Math CentralQuandaries & Queries


Relating volume (capacity) to inches in height of a cylinder of given dimensions

I have a cylindrical polyethylene rain barrel 23" in diameter and 35" high. If I've calculated correctly thus far, its volume is:

14, 547.49 cubic inches (or 8.418686 cubic feet or 0.31 cubic yards)

and could, ideally, contain 62.6 gallons of rain water whose weight would be 525.32 lbs. (62.4 lbs./cubic foot X 8.418686).

I'm having difficulty relating inch depth markings on the side of the barrel to volume capacity; i.e., how many inches in depth
in a cylinder of the size given would = how many gallons (or quarts) of water. The barrel stands upright on its end and is, thus, 35" high
when oriented in this fashion, much as a 55-gallon oil drum appears when similarly stowed.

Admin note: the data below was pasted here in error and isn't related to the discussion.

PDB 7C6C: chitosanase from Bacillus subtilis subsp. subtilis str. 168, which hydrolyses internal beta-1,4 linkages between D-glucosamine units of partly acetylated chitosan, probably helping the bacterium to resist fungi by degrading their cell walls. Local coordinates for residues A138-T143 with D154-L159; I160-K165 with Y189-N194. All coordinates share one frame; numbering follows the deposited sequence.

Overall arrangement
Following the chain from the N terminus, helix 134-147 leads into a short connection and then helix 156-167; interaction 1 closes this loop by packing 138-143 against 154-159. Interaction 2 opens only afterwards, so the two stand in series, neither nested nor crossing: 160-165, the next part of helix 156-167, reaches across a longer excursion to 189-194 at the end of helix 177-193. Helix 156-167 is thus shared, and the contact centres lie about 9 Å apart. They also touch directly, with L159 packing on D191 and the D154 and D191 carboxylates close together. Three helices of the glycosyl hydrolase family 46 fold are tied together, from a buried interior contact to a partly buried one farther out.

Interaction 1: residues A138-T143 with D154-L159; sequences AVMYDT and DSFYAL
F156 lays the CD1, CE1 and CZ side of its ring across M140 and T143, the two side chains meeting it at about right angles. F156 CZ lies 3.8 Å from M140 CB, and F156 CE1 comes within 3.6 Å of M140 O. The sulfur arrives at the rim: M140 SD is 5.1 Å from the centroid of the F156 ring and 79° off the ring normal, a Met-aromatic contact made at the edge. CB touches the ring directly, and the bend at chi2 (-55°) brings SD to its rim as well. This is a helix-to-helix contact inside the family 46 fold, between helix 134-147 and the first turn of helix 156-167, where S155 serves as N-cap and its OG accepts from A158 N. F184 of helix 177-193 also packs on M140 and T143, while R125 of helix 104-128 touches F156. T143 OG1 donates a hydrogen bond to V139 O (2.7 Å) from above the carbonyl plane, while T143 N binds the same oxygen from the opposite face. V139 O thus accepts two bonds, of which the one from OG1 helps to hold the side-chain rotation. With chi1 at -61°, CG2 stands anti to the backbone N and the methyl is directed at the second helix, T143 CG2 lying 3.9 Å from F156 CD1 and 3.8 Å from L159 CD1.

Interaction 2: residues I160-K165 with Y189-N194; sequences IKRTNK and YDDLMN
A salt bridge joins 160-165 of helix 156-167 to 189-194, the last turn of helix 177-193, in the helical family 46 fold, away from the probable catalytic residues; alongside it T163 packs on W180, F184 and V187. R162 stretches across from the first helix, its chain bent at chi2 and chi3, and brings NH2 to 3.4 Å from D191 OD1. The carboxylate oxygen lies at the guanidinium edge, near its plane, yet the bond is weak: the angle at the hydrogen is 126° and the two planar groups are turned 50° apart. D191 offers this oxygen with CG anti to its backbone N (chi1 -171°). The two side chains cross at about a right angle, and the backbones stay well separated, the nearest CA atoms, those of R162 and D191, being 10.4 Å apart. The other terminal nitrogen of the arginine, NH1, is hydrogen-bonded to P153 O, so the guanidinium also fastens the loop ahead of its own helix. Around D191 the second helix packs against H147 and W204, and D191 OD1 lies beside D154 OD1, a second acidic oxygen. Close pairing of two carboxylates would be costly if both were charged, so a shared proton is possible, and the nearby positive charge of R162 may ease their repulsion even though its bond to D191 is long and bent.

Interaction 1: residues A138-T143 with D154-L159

If you could give me some help with this calculation, I'd be most grateful.


Hi Dan.

I agree with all your calculations. When the barrel is empty, there are zero gallons and the "height" of the water is 0 inches. When the barrel is full, there are 62.6 gallons in it and the height is 35 inches. So you have a simple ratio.

Every 35/62.6 = 0.56 inches corresponds to 1 gallon.

Every inch corresponds to 62.6/35 = 1.8 gallons.

So you can read off the inch depth markings and multiply by 1.8 to get your gallons.

Or you can mark off the 10 gallon line at 5.6 inches, the 20 gallon line at 11.2 inches, and so on.

Hope this helps,
Stephen La Rocque.

About Math Central


Math Central is supported by the University of Regina and The Pacific Institute for the Mathematical Sciences.
Quandaries & Queries page Home page University of Regina PIMS